And so a publisher has to be pretty sure that the book either will be a solid hit (say, the Steve Jobs bio coming just after he died), or will appeal to special paperbook collectors who love "display books" made with spectacular design and on expensive paper and so on, and who are willing to pay a premium for such objects d'art.
And that's a pretty small percentage, surely rather less than five percent, maybe just one percent eventually, though that will probably take a couple of decades. 

By the way, his point: 

Setting aside the reality that paper will live on as a continued cheap, portable and disposable book medium outside of the first world...

I think he has that upside down. The third world (which is now parts of countries rather than whole countries) lacks good infrastructure. So I think that just like it has gone with mobile phones over landlines, ebooks will leap-frog paperbooks in those areas. It is way faster and cheaper to get one Kindle to Bugfug, Nigeria and then buy ebooks, than it is to find and buy and ship, say, one hundred different paper books. 

Nokia 920

I don't normally cover phones here, but let's face it: as phone screens approach five inches and (for high end models) go above HD resolution (as this one does), they are not bad ereading devices! Many people have been reading on much smaller/worse screens for years. And it seems there is already a Kindle app for Windows Phone 8.

The Nikia 920 looks like a powerful device, it'll be interesting to see reviews when they go on the market. Many "previewers" have kinds words for it already.
(That red color though is a bit bright for my taste. I'm glad to hear there are also white, grey, and black varieties. I could use a red one if it was a deep, darker red.)

It will also be interesting to see if app developers take to Win Phone 8. As it is, even Android is way behind iOS in tablet app developing (less so for phones I guess), and Android is huge. So Nokia/Microsoft may face a chicken/egg problem there, no market so no apps, no apps so no market.

Wednesday, September 5, 2012

More freebies for the Americans, yoohoo!

[Update: Hmm, in hindsight, this post seems rather bitter. What do you think?]

Today Jeff Bezos gleefully announce even more fantastic freebies for the American Amazon Prime members. Tons of free top-range movies.

Meanwhile in the UK, also paying for our prime membership, what do we get? Diddley/squat. Nada. Zip.

I even paid for a US Prime membership also, just to see. Sure, on the site it promised me all the same things, even though it well knows I'm in the UK.
... but when it came to actually roll the exciting superhero movie, I got this:

To not at least warn people up front that only Americans are worthy of these golden gifts, that's just adding insult to injury.

I wrote Amazon, and they said that they value their international customers, but laws prevent them from streaming to outside the US. Fair enough, I just think that establishing a similar service in the UK is taking a loooong time. Ah well, they're probably working on it the best they can.

iPad home controls

Controlling Your Home With The Touch Of An iPad, article and video.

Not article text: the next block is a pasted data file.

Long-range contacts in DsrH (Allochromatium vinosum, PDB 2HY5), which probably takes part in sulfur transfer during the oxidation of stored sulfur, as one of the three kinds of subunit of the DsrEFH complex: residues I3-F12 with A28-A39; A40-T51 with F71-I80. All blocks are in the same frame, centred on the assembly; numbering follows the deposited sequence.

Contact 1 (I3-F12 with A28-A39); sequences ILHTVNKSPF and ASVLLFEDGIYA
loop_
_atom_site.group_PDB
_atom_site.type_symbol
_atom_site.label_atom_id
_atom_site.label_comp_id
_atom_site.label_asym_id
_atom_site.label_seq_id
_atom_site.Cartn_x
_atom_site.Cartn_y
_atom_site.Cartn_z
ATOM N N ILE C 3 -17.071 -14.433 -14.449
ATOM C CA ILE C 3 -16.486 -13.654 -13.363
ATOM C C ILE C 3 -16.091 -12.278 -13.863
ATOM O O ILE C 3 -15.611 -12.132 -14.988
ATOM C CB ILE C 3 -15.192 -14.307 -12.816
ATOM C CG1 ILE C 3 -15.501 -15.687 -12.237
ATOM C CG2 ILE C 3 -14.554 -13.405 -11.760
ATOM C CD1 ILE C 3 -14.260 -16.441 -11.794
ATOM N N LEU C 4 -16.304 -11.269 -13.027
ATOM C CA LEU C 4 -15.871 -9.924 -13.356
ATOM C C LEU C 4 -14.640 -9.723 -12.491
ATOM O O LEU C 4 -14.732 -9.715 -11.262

To be honest, I don't really think that what we see here is all that important. Light switches and remote controls still work fine. But I think the people here touch on an important point: that iPhones and iPad are very enabling technologies. Just one small example is the home weather station which I just got. Just five years ago it would have been much more expensive, not just from general technology development, but also because at that point the company would have had to build in their own control/information display, and that would have been difficult and expensive, and surely would not have been very good, based on such displays I have seen! (Low-res and poorly designed interfaces.) But now they just have to make an iPhone/iPad app, and so they can sell a much cheaper product to those tens of millions of people who already have those.

And lord know what kinds of things will come from these technologies in the future? Every year I see new things that I would never have dreamed of. Sometimes they are things which pre-exist, but in a form which is poorer and way more expensive. And sometimes they are just brand new ideas.

Tuesday, September 4, 2012

Chinese Clone Company Will Sue Apple Over iPhone 5 Design

Chinese Clone Company Will Sue Apple Over iPhone 5 Design, article.

Obviously! They came first!
This is so funny, I'm breathless.

... BTW, I don't understand why everybody is so hyper-excited about the iPhone 5?
Apart from 4G (which is no good yet outside the US), I don't really see any obvious areas where they can make significant improvements to the product. And so far as I know, we don't know anything about any new improvements. So why are people so hot and bothered, and have been for months?
I was excited ahead of time about the iPad 3, because it was certain to have the Retina display. But like with the iPhone these days, I think the iPad 3 is a very rounded product, so I am not wasting any breath thinking about what the version 4 might be like.

Sunday, September 2, 2012

HP Envy x2 is a Windows 8 tablet

HP Envy x2 is a Windows 8 tablet with a removable keyboard base, article/preview.

There are a couple of tech expos right now, and there's a whole host of combined tablet/laptops being announced. This one seems interesting. Seems it has a good balance of weight/power/features.  Though how attractive it will be exactly depends also on the price and how well the OS works, and how many good apps there will be for it. So far Windows 8 is an unproven product. But the hardware seems appealing to me, seems to be right up there, as good as such a thing can be made right now, except maybe the screen resolution (1366 x 768 pixel) is not high end, a far cry from the iPad 3. But not bad either.

If we get a couple of good products like this, it will be interesting to see if there's a good-sized market for such combo products, or if Apple is right that it's like combining a toaster and a refrigerator. I do know that quite a few people agonize over whether to travel with their tablet, their laptop, or both, so...